From movie-themed parties to gourmet spreads and star-studded receptions, corporate America is rolling out the red carpet and more for Democrats at their national convention next week.

The largesse lavished on members of Congress, governors and other delegates at daytime outings, evening bashes and complimentary breakfasts, lunches and dinners is in addition to at least $39.5 million that companies, unions and others gave local organizers to help the party throw the convention that plans to nominate John Kerry (search) for president.

"If you don't have an event, you don't really have tickets to trade to other events," said Heather Podesta, a Washington lobbyist and Democratic fund-raiser attending the convention. "This is a whole other form of currency. Money doesn't work here. Credentials and tickets to parties are your currency."

Some companies are going all out to make sure their events make conventioneers' agendas.

Altria Group (search), parent of the Philip Morris USA tobacco company, is among roughly two-dozen companies sponsoring a party with an "Indiana Jones" feel at an Egyptian exhibit at Boston's Museum of Fine Arts (search).

"Be part of the adventure," said the invitation to party for Congress' two Democratic whips, Nevada Sen. Harry Reid and Maryland Rep. Steny Hoyer. The Senate and House whips are responsible for ensuring that party members hew the party line in congressional votes.

The event's sponsors represent a Who's Who of corporate America. Besides Altria, they include defense contractor DynCorp International; the Allied Domecq liquor company; BellSouth; Miller Brewing; Fannie Mae and Sallie Mae; FedEx; the Mortgage Insurance Cos. of America; Pitney Bowes; and the National Association of Home Builders.

The media conglomerate Time Warner Inc. (search) hopes the promise of "Sex and the City" star Sarah Jessica Parker as the special guest draws power brokers to its Wednesday reception for New York Sens. Hillary Rodham Clinton and Chuck Schumer at an upscale Boston restaurant.

"Taste and enjoy our classy cocktails, splendid spirits, exclusive elixirs and posh potables," said the invitation to a Monday reception honoring Senate Minority Leader Tom Daschle, D-S.D., sponsored by the Distilled Spirits Council of the United States and others.

Altria Group, also the parent of Kraft Foods, is sponsoring a Monday reception with the National Journal magazine advertised as a one-of-a-kind luncheon event with "lively commentary and recipe descriptions throughout the meal."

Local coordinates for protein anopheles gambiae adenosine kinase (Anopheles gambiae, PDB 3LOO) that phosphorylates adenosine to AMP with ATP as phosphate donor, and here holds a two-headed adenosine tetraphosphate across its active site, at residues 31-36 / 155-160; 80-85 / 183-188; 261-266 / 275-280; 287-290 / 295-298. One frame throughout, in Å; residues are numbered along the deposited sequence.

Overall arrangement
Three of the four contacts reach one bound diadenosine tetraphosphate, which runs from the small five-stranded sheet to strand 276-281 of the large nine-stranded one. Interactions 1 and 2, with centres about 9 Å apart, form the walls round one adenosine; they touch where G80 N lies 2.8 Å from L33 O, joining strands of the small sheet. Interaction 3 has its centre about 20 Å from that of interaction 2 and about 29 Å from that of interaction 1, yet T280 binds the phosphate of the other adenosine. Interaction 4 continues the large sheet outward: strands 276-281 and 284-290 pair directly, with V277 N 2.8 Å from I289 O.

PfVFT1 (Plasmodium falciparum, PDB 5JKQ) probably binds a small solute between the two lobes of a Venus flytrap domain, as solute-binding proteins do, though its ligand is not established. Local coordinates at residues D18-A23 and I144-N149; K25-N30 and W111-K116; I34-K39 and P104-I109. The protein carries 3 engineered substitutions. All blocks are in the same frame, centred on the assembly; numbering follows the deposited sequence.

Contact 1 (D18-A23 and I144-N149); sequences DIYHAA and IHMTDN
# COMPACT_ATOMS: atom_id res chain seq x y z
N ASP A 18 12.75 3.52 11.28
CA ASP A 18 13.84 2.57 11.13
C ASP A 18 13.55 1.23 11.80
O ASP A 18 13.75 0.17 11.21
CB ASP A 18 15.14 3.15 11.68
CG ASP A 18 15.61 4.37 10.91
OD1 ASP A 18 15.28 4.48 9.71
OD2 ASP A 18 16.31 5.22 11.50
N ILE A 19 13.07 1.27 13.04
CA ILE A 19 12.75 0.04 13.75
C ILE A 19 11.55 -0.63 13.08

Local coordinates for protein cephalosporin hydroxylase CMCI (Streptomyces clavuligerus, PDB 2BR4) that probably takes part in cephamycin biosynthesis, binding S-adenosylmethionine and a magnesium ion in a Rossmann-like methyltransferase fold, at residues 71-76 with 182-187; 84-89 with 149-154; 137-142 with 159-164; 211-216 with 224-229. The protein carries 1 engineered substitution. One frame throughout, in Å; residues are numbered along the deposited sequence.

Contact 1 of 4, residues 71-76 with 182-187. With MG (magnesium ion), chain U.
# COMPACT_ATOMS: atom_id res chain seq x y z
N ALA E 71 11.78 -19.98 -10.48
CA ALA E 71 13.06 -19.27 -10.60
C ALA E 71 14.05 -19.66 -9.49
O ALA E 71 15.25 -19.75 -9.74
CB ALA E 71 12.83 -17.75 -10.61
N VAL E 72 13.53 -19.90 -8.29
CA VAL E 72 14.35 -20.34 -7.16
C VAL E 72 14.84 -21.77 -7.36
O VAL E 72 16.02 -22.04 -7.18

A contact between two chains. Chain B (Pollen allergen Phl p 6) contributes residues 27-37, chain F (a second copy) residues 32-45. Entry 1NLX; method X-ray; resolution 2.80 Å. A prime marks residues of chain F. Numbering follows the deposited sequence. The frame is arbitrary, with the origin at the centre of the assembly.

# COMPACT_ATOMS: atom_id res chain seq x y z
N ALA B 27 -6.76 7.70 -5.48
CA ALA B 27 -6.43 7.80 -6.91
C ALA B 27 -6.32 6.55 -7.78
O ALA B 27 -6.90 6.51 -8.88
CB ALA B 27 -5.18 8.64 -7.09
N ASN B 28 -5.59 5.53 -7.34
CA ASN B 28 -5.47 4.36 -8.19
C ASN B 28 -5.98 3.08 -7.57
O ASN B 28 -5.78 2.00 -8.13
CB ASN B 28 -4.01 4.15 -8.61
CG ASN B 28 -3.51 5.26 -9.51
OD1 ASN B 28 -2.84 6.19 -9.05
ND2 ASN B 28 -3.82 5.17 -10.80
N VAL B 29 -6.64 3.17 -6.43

Others are sponsoring golf outings, city tours, even batting practice. Fenway Park is a popular venue; among those choosing it as a backdrop is the Savings Coalition of America, which will hold a "Cover Your Financial Bases" outing there. The Red Sox are out of town.

"There will be dozens of events — from breakfasts to lunches to golf to many late-night parties," said Wright Andrews, a Washington lobbyist attending the convention.

Some companies are throwing parties and donating to help hold the convention in its own right. Altria, for example, donated at least $100,000 to the convention's host committee.

Microsoft, which during the 2000 election found itself ensnared in a federal antitrust lawsuit that is now settled, will have a prominent convention presence.

The Redmond, Wash., high-tech company is helping throw a Monday night reception for the delegation from Washington state and donated nearly $1 million in software and computer support to the Democratic convention and next month's Republican gathering in New York.

"We simply see this as a way to support our nation's democratic process," Microsoft spokeswoman Ginny Terzano said. "We obviously believe technology plays an increasingly important role in the electoral process, and contributing to the conventions allows Microsoft to ensure both parties are able to take advantage of all the benefits of technology."

Several donors gave more than $1 million to the convention's host committee to help hold the Democratic gathering. They include Blue Cross and Blue Shield of Massachusetts Inc.; the Boston Foundation; Fidelity Investments; Bank of America Corp.; the Gillette Co.; John Hancock Financial Services; Liberty Mutual Group; New Balance Athletic Shoe Co.; Raytheon; and State Street Corp.

A handful of companies donated enough goods and services to get recognized as "official providers" for the convention. Among them are Allied Domecq, the official wine and spirits provider; IBM, the official hardware provider; Microsoft, software; Motorola, "mission critical" radios; and Nextel, wireless services.

Taxpayers also are chipping in. The Federal Election Commission (search) provided roughly $15 million to the Democratic National Committee (search) and its GOP counterpart to cover activities inside their convention halls.